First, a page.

“There was overwhelming support,” says Baldori, who at 57 still wears the same wavy black bangs he sported on Woolies concert posters. “Overwhelming. Everybody was, ‘Give ’em hell.’ You walk around and they’re still doing it, ten years later. I’m in Meijer’s trying to buy a bottle of milk and people come up and shake my hand. I never know why they’re coming up. It could be, ‘Oh, man, I saw Almost Famous ten years ago.’ Or it could be the case. I’m buying gas in this gas station in Perry, Michigan, and a guy walked in. He goes, ‘You’re Boogie Bob!’ Some biker or truck driver.”
Baldori ended up pleading guilty to two misdemeanors–possession of marijuana and conspiracy to possess marijuana–and serving 30 days in a work-release program. In a newspaper interview following his return Baldori predicted that his reputation would take years to restore. Now that he’s living the life of a well-to-do north country bohemian, he can’t believe he ever thought that way. “It made me a local hero,” he says. “I have more law business than ever. They created this persona, and then everybody saw what happened, and so every time someone got busted, they’d call me and say, ‘I want you to do the same for me.’ They created an instant criminal practice for me.”
While Baldori was on the lam, the county prosecutor tried to seize his house, but Boogie Bob was one step ahead of the law. The week after the bust he’d sold it to some friends (who later sold it back to him). Hidden at the end of a dirt driveway, it’s sheltered by woods on all sides. Pine trees grow in the front yard, and tulips with pursed bulbs loll on long stalks in front of his recording studio. Leaves and flowers, painted by his wife, Kelly, cover the door and mailbox. His two children have abandoned their bicycles in the yard, and piles of stove wood are stacked all over. Inside Baldori’s office you’ll find an upright piano and posters for I’m Almost Famous (which he performed in Lansing last year). His bookshelves are lined with novels by Nabokov and Conrad, primers on global economics, and an old copy of Grass Roots: Marijuana in America Today by Albert Goldman.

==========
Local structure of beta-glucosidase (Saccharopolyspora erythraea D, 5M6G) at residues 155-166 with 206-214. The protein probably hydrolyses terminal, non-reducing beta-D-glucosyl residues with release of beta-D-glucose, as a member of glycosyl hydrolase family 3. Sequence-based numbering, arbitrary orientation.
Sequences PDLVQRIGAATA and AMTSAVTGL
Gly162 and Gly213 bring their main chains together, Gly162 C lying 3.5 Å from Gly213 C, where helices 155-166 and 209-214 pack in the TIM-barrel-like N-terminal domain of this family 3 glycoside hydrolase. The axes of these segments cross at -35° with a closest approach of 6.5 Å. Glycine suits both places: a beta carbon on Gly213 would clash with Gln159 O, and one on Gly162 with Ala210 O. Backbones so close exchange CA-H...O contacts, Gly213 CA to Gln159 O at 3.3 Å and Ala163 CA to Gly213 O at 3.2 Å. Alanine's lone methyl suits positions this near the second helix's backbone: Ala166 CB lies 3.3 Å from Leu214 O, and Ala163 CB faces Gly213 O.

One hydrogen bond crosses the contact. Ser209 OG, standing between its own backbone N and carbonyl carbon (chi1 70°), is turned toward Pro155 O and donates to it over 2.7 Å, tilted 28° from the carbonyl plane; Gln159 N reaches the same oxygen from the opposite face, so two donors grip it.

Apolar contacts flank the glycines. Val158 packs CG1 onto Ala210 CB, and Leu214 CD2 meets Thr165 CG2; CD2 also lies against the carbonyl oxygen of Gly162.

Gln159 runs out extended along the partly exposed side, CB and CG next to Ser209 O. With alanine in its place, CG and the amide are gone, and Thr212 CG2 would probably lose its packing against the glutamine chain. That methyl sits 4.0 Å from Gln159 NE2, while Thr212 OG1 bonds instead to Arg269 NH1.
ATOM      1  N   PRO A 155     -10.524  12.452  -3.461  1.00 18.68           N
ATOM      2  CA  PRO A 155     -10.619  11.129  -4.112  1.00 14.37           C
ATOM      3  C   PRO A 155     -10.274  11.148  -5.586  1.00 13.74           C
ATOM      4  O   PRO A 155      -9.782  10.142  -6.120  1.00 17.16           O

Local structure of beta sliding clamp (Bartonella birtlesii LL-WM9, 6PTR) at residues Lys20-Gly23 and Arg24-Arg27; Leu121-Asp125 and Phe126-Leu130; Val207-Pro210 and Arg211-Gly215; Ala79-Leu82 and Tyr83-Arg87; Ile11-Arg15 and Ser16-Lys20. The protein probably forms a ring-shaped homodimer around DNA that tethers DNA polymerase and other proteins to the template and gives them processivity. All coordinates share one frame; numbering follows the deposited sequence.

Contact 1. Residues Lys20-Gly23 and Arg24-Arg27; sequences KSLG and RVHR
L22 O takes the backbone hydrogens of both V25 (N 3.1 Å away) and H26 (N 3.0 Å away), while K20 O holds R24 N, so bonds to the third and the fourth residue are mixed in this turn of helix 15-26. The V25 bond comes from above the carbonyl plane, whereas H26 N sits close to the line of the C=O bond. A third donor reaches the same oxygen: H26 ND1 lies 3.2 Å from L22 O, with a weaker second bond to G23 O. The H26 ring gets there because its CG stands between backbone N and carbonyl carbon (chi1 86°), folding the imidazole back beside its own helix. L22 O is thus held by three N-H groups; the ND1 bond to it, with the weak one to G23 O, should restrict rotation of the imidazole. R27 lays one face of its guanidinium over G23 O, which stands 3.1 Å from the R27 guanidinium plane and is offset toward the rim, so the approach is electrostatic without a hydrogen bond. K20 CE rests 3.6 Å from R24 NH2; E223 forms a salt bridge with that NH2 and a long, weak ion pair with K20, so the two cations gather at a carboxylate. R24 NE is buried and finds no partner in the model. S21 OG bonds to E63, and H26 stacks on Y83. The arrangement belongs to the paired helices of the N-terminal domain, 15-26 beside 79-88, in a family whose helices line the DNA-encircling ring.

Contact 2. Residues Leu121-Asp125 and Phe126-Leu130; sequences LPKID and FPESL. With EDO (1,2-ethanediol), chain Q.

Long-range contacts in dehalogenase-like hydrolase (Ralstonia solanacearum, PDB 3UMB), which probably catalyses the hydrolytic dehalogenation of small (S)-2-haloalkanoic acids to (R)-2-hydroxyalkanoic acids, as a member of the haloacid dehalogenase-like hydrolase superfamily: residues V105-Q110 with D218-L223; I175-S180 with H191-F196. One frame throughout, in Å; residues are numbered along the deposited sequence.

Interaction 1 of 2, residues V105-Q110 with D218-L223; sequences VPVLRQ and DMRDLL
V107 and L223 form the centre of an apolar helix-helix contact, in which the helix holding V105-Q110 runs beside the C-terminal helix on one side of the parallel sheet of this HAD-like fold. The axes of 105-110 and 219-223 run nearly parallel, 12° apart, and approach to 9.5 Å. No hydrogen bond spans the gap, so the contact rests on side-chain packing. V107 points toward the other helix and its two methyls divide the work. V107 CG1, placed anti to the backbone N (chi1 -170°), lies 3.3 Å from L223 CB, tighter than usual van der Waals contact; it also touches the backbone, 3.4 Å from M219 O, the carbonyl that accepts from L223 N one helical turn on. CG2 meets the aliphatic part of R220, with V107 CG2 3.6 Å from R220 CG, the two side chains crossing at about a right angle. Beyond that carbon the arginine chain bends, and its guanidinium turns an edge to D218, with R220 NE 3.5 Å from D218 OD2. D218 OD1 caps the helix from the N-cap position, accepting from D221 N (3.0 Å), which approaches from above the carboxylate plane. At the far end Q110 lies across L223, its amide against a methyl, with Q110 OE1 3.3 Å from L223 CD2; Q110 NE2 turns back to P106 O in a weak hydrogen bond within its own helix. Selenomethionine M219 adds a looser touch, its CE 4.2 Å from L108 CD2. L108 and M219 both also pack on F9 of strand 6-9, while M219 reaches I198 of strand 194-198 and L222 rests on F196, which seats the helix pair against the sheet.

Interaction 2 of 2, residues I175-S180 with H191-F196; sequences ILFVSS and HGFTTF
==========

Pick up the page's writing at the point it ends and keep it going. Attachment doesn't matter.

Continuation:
This seems like the estate of a legal go-getter, not a career stoner. Asked if the drug bust caused him to change his habits, Baldori looks confused for a moment, then shakes his head. “I’m like Bill Clinton,” he says. “When I was in college, I smoked it once or twice.”
This statement draws a big laugh from a local musician who recorded an album at Baldori’s studio in the 1980s. “I remember seeing marijuana plants on the property,” he says. According to the Lansing State Journal, the booty from the 1990 raid included a videotape called Garden of ’86. It wasn’t about Baldori’s prizewinning tomatoes.
Now that he’s a father with a law practice, though, Baldori describes himself as a “health nut” who works out at an exclusive gym and runs three miles a day. “I couldn’t be effective in what I do,” he says. “I’ve got a family. I’ve got to be clean.”
“Bob’s probably the most savvy and connected activist that we have going for us,” says Gregory Schmid, the Saginaw lawyer who wrote the Personal Responsibility Amendment. To get on the ballot the amendment needs 302,711 signatures by July 10. Schmid, a self-described “conservative Republican,” has assembled a coalition of libertarians and potheads for his crusade. Every head shop from Monroe to Sault Sainte Marie has Schmid’s petitions, and he spoke at a May 6 “Millennium Marijuana March” at the state capitol. Lansing drew both heads and straights that week: alarmed antimarijuana forces came to town for a two-day seminar titled “Training the Trainers: Putting the Brakes on the Legalization Movement.” And on Friday and Saturday, Tommy Chong did a pair of shows at Connxtions Comedy Club.
Schmid believes the drug war has become a business for cops, prosecutors, and wardens, who are shanghaiing potheads to fill court dockets and jails. “To me, the war on drugs is a $50 billion fraud on the taxpayers. It’s poison for America. It feeds the growth of bureaucracies. In Michigan, because we privatized so many prisons, we have a prison-industrial complex now. Because prisons have privatized, business needs expanding, so we lobby for more laws to put more people in prison.”